Parliament has approved a €111.4 million performance sales and purchase agreement for the supply of six L-39 Next Generation (L-39NG) aircrafts for the Ghana Air Force (GAF).
The facility would also include the provision of support products, services, and ground based training system associated with the aircraft operation for the armed forces.
The execution of the agreement would help in equipping the GAF with modern requisite logistics and training to enhance their offensive capabilities to position it to defend the territories from any form of aggression.
With the engines manufactured in the United States of America and avionics of the aircraft very similar to the F-15 fighter jet, one of the best fighter jets in the fleet of the US Airforce, the agreement is between the government of Ghana, and Aero VodochodyAirospacea.s. of Czech Republic.
Moving the motion for the House to adopt the Finance Committee’s report and approve the facility last Friday, Alexander Afenyo-Markin, the Deputy Majority Leader and MP for Effutu, said the facility would position the GAF to defend the country.
He said as part of due diligence, and the need to equip the GAF, the Defence and Interior Committee members travelled to Prague to “see, inspect, assess and evaluate” the L-39 NG aircrafts.
“Mr Speaker, I have no doubt in my mind that when this report is approved and the financing agreement is executed and the aircrafts are procured, it will go a long way to help the Ghana Airforce for the purposes stated in the report,” he said.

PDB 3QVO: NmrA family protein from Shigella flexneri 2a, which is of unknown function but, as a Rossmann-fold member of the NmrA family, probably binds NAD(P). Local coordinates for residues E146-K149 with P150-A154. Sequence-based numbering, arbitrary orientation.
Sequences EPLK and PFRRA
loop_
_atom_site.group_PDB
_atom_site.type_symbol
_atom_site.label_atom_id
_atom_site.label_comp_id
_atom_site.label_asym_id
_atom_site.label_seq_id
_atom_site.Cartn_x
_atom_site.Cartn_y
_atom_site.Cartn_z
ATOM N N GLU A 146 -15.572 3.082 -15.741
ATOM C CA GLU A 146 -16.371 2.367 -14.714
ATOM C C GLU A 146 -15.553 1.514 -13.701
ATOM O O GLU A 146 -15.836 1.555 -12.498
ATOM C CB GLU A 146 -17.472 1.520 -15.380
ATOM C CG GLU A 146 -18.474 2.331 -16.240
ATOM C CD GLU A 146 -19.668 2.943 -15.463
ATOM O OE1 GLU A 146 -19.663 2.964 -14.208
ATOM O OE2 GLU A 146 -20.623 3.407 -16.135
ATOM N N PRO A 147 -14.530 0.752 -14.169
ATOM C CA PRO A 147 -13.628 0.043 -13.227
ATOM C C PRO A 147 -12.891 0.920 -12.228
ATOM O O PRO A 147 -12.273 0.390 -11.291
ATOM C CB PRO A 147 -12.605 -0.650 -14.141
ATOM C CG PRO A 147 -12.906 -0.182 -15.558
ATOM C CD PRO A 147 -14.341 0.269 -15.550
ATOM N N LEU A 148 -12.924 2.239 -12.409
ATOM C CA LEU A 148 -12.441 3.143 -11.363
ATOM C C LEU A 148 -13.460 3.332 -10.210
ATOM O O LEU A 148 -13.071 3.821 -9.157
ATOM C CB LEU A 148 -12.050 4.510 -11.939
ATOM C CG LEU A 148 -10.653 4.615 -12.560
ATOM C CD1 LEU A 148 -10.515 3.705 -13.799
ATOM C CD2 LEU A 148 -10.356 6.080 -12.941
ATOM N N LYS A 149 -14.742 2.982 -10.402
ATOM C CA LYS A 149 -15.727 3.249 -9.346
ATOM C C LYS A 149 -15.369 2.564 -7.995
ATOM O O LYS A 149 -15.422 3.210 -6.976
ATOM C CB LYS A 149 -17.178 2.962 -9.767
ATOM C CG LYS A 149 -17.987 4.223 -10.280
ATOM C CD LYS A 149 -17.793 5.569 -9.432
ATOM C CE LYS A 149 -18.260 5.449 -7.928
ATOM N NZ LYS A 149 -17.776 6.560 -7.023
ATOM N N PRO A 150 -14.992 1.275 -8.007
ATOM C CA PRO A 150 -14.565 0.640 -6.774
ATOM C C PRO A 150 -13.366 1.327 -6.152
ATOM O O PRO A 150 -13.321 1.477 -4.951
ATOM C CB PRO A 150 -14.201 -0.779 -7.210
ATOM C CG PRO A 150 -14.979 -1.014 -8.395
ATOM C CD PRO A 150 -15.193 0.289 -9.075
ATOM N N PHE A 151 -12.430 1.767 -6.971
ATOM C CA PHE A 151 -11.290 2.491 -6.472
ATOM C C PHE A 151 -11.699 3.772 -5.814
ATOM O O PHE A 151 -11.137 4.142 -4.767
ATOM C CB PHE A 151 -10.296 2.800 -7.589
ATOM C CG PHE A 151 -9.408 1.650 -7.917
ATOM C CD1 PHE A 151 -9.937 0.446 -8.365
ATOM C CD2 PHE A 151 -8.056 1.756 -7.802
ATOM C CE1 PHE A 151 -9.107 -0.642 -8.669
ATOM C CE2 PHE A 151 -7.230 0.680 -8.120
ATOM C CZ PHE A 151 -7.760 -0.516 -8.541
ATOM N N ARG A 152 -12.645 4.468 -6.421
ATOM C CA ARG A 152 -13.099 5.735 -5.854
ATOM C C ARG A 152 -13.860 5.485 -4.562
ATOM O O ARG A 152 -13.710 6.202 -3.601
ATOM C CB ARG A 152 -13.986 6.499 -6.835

MrAfenyo-Markin underscored the importance of the aircrafts to enhance the operational capacity of the Air Force to meet current military trends.
Supporting the motion, the Ranking Member on the committee and MP for Builsa North, James Agalga, said the aircrafts the Airforce was seeking was an advanced form of what they have flown in the past.
“What we are now seeking to procure, the L-39 NG whose engines were manufactured in the United States of America, is a faster new generation of the earlier aircrafts that the Airforce had flown in times past.”
To him the procurement of the aircrafts have become a necessity to position the Airforce defend the country.
“Mr Speaker, if you consider the fact that the Airforce finds itself in a very difficult situation whereby existing aircrafts like K-8 fighter aircrafts are at the moment being refurbished, that dwindles the offensive capabilities of the Airforce considerably.
“Mr Speaker, in the face of emerging threats of terrorism and piracy in the Gulf of Guinea, it is important that we retool the Airforce to improve on its offensive capabilities and this is the justification of the aircrafts in question,” he said.
He urged his colleagues to approve the deal to “allow us give our Airforce the muscle to be able to give us the air offensive power to defend the territorial integrity of this country and to help us ward off the terror threats that we are currently faced with as a country.”
BY JULIUS YAO PETETSI